Saturday, November 27, 2010

“Michael, row your boat ashore ...”

I watch Michael Voris' production of "The Vortex" on RealCatholicTV periodically. Overall, I find it to be an excellent work, but occasionally it misses the mark ever so slightly. Michael takes exception to remarks made by New York Archbishop (and new President of the USCCB) Timothy Dolan, during a TV interview. Dolan referred to Thanksgiving as a time when people give thanks to God, who “... some call him or her, whatever you want, somebody beyond us ...”

Voris is outraged by Dolan's remarks on national television. He seems to find them inexplicable. That's okay, I'll explain.

Dolan was not referring solely to Catholics, or even solely to Christians, he was referring to everyone, not all of whom would be thanking God the Father or Jesus Christ for much of anything. They should, of course, but they don't. Was it carelessly spoken? Yes, it missed an opportunity to be authentic, refusing to apologize for oneself. Was Archbishop Dolan pandering? Maybe, maybe not. But it's more likely that he just did what a lot of people do when a camera's running, which is to say the first stupid thing that comes to their heads. (Hey, this is New York City. We've got an archbishop down the street. Let's go ask him what he thinks.)

It even happens to me when an answering machine or voicemail kicks in, which is why I rarely leave messages. But hey, that's just me.

Dolan was not a great choice for President of the bishops' conference, but he was a significant improvement over who almost won. And the fact that the bishops actually put some thought into the election, and broke with convention, indicates that they were awake for most of it. Always a good sign. But we got what we prayed for, and little more than that. It is up to the faithful to help a bishop be a better bishop. It is up to a bishop to listen. If he ever stops talking his fool head off, here's hoping the faithful know what to say.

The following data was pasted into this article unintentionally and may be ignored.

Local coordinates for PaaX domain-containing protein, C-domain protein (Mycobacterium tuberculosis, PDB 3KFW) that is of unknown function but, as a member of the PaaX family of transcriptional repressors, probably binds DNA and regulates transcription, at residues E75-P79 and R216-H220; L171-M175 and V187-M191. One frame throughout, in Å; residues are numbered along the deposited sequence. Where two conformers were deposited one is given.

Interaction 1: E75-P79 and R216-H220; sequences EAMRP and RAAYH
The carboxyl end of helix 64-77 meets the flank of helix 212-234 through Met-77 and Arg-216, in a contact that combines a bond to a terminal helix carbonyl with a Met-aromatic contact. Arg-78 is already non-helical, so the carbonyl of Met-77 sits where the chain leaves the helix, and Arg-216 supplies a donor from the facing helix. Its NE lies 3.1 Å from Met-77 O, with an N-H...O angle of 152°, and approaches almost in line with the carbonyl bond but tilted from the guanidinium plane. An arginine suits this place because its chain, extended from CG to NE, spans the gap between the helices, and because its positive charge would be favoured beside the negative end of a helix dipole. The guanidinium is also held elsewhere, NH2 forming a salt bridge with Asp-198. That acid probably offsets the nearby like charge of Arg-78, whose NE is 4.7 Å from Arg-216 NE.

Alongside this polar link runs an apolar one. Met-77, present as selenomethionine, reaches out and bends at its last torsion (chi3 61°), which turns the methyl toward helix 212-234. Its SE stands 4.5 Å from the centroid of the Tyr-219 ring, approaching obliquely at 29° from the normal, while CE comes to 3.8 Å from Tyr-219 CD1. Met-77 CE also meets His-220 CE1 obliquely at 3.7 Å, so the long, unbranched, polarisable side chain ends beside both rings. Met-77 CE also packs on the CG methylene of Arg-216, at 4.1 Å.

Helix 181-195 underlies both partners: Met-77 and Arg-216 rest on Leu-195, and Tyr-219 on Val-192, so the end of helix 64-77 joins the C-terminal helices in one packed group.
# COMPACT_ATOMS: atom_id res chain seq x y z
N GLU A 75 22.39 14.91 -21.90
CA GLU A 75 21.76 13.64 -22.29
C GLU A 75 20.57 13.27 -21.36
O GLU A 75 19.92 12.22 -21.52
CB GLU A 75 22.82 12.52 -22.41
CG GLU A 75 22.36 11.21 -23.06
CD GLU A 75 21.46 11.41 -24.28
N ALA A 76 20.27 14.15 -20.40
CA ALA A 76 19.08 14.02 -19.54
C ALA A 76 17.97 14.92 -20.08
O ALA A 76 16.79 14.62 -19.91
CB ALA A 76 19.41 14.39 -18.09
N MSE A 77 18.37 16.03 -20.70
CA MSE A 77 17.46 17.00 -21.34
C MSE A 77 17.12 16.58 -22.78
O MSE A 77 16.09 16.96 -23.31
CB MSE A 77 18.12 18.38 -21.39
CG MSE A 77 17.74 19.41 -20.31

UPDATE: By the way, a rabbi would make no reference to YHWH, as the name of God (or, as they write it, "G-d") is considered by Jews to be too holy even to pronounce.
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1 Comments:

At 11/28/2010 02:14:00 PM, Blogger Steven said...

FWIW, while I think you're right that the archbishop is clearly speaking off the cuff, and while I agree that it's possible to criticize his choice of words, I think it's worth noting that there is a structure to his comments that suggests a deliberate strategy that is worth noting. Here are Dolan's words as excerpted by Voris:

"[Thanksgiving is] a time of the year when people are open to the Lord, and we don't think about ourselves. We're grateful to God. We're conscious that Somebody -- some call him or her or whatever you want -- Somebody beyond us is in charge, and we are immensely grateful, and it's not about ..." [cut off]

Note the structure of these brief lines. In the first sentence, he says "the Lord" -- a term with clear Judeo-Christian resonances, denoting the God of Israel revealed in Jesus Christ. In the second sentence, he uses the general term "God," a word shared with theists, deists and others. Finally, he goes on to include awareness of a vague "Somebody beyond us."

He's clearly winging it (the parenthesis is somewhat ungrammatical), and if you want to object to the words he chose in that moment, fine. But it seems clear to me that the terminological shift over these three sentences is connected to a progression of thought:

1. He begins by expressing himself in language that is overtly Christian: People are open to the Lord. This is language with roots in the Old and New Testaments, in the liturgy of the Church, in the idiomatic language of "Christian America."

2. He then expands the scope of his language to include also those who stand more or less at a distance from the Christian faith: Even people who do not know the Lord can still be touched at this time of the year by gratitude to God.

3. Finally, he suggests that the meaning of Thanksgiving can even reach those who may not recognize God as such, but may still be aware of our dependence on a higher power. They may not even be comfortable speaking of "him" -- they may say "him" or "her", or whatever they want -- but nevertheless even for them there can be a meaningful awareness of the reality of divine sovereignty and providence, and a corresponding gratitude to Somebody beyond us.

FWIW, similar strategies can be seen in the Good Friday petitions and in the Vatican II decree Lumen Gentium 14ff, i.e., starting with those closest to us and then gradually expanding the scope outward until we reach even those who do not believe in God.

Again, not to say that the archbishop's comments here are above criticism. But I'm disturbed and grieved by Voris's readiness to judge Dolan's heart and motivations as well as giving the worst possible construction to his actions: "knee-jerk pandering" to a "politically correct understanding of the faith," of being unable to "simply and sweetly" affirm the faith (as if Dolan were giving a homily or holding forth of the truth of the Faith, of "shuffling God off" amid "relativistic politically correct diversity," etc.

 

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